World Coins

Rare gold pattern, struck while George III was dying, is offered

An extremely rare George III Pattern £5 gold coin is expected to realize between £200,000 and £250,000 at Dix Noonan Webb’s auction in London on Sept. 16.

Images courtesy of Dix Noonan Webb.

Press release from Dix Noonan Webb, international coins and medals specialists:

An extremely rare pattern £5 gold coin that was designed as George III lay dying in 1820 and effectively became a commemorative piece for the king is expected to sell for £200,000 to £250,000 ($310,731 to $388,356 U.S.) at an auction held by Dix Noonan Webb in London on Sept. 16, 2015. 

Just 25 of the coins are believed to have been minted, some of which were given to museums and institutions, while others went to some of the most influential figures of the time. The magnificent coins — the last [until Queen Elizabeth II, as Victoria had only the 1839 £5 gold coin, very early in her reign] to bear the head of a monarch who had been on the British throne for 60 years — rarely appear on the market. This example is being sold by a lady collector.

“This coin is something very special,” said Christopher Webb, head of the coins department at Dix Noonan Webb. “It is a wonderful example of the coin engraver’s art. But it also marks the end of the reign of George III which had seen the loss of the American colonies, the French Revolution, the rise and fall of Napoleon and the birth of the Industrial Revolution. Here beauty combines with history.”

This pattern coin — one produced to evaluate a proposed design but not approved for general release — emerged from the relationship between William Wellesley Pole, Master of the Mint from 1814 to 1823, and the Italian Benedetto Pistrucci, his leading engraver, who came to England in 1815.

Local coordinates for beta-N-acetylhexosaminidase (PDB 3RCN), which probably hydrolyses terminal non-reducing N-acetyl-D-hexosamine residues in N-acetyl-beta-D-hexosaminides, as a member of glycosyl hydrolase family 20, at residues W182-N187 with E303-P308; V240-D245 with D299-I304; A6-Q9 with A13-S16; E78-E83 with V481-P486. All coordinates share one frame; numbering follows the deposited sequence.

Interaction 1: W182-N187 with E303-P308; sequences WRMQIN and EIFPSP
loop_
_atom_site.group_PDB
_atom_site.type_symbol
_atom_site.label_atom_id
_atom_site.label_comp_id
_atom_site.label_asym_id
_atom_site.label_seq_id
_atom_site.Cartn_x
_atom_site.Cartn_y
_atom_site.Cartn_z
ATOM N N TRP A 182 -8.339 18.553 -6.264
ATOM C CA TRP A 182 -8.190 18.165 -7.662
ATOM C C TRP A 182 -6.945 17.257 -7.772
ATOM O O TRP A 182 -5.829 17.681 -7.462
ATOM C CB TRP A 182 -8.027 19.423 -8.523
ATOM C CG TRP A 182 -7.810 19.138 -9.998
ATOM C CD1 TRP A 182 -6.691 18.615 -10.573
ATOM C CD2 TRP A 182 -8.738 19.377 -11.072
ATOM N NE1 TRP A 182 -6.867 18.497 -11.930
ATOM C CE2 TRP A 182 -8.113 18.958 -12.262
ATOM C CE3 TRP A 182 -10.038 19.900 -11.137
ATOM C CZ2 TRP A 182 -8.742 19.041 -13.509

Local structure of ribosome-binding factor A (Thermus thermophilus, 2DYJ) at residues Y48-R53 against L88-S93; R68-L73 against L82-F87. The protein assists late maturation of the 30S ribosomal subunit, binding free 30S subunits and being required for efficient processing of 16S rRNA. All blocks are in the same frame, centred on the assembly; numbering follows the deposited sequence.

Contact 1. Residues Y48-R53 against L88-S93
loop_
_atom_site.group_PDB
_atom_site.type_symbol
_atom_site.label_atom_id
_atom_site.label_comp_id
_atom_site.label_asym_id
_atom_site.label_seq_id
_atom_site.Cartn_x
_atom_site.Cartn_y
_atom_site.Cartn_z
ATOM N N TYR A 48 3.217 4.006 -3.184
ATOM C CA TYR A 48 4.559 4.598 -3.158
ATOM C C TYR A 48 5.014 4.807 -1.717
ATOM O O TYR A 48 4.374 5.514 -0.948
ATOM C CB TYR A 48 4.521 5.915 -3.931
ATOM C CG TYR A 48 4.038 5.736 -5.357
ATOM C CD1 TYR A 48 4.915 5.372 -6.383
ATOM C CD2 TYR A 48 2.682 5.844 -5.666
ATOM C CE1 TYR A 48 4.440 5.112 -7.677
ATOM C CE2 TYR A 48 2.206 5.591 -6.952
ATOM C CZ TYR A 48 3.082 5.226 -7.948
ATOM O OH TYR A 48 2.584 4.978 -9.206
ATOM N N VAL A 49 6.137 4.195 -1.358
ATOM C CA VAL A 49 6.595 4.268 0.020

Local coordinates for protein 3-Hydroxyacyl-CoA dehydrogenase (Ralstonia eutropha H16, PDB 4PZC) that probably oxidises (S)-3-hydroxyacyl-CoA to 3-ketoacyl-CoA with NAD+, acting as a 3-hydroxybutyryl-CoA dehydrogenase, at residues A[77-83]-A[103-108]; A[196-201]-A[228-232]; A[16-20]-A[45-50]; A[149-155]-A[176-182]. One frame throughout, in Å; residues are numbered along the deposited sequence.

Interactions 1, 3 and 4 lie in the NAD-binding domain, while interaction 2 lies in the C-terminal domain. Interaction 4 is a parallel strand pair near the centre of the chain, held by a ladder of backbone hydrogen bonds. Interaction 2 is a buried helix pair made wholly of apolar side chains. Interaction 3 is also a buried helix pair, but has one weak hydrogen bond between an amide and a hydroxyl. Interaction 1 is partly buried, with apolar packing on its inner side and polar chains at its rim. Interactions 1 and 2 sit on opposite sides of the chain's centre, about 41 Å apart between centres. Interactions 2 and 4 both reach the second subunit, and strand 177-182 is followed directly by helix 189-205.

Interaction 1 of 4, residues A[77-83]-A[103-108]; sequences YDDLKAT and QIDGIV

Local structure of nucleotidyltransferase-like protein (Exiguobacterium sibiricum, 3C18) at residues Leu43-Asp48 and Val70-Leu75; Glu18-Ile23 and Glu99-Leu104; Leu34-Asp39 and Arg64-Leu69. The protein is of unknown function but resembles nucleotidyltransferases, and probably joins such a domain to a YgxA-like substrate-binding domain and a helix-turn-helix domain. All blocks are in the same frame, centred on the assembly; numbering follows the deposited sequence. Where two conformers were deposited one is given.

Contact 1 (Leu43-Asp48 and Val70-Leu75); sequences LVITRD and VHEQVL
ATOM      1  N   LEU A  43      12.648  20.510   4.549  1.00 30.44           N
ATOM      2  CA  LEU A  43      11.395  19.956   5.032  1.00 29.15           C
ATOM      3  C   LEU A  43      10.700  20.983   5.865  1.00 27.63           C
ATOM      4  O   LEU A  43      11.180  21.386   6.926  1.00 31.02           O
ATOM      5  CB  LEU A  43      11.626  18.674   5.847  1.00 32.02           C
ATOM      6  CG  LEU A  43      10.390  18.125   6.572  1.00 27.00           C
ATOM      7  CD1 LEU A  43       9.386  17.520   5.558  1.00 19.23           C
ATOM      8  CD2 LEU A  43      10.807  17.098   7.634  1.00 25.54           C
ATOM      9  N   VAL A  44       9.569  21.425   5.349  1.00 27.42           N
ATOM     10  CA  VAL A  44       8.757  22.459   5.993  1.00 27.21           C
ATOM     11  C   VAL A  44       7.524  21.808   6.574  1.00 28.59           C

Thomas Wyon junior, the chief engraver at the Mint, died in 1817 but Pistrucci was barred from formally taking over the post because he was a foreigner. Pole got around this rule by leaving the job nominally vacant, paying Pistrucci £500 a year and giving him the use of the chief engraver’s official residence at the Mint. It was an arrangement that caused some resentment.

No large gold coins had been issued for circulation in England since 1754, before George III had come to the throne, and in December 1819, perhaps realizing that the king’s health was rapidly declining, Pole instructed Pistrucci to prepare dies.

Although workmen at the Royal Mint labored through the night to finish them in time, the dies were not completed when George III died at Windsor at 8:38 p.m. on Jan. 29, 1820.

With the king dead, the gold coins could not be minted for general circulation. Instead, a small number — thought to be 25 although there may have been 26 — were struck, effectively as posthumous commemorative pieces. Six went to institutions such as the Royal Mint, the Bank of England and the British Museum, while eight were given to Royal Mint officials. 

The remainder were acquired by influential figures such as the Marquis of Salisbury, and coin collectors such as the south London brewer Robert Barclay and the museum curator Edward Hawkins. Whether the Marquis of Salisbury received one specimen or two is uncertain — hence the debate over whether there are 25 or 26 — but it is more probably the former. Whatever the figure, the 1820 pattern £5 gold coin remains one of the rarest British coins.

To learn more about the auction, visit the firm’s website.

Want to read about Dix Noonan Webb auction highlights? Check these Coin World stories!

Convict ‘transportation tokens’ are affordable highlights in Dix Noonan Webb’s May 13 auction

George V gold pattern crown by Wyon realizes $219,364 U.S. in Dix Noonan Webb auction

Pair of rare Australian, British coins lead Dix Noonan Webb’s Feb. 11 auction

Unique Augustus gold aureus highlights Dix Noonan Webb auction

More from

Why the modern coin grading third-party-graded market is growing

Federal government to return millions of dollars in Liberty Dollar seized by authorities in 2007

$75 bingo hall purchase yields 1893 Barber Dime obverse die cap with full brockage of obverse and reverse

Part of the 1.3 million Anglo-Saxon coin hoard discovered in 2014 is going on display: Coin World Buzz

Should collectors keep coins in original packaging?

Keep up with all of's news and insights by signing up for our free eNewslettersliking us on Facebook, and following us on Twitter. We're also on Instagram!

Community Comments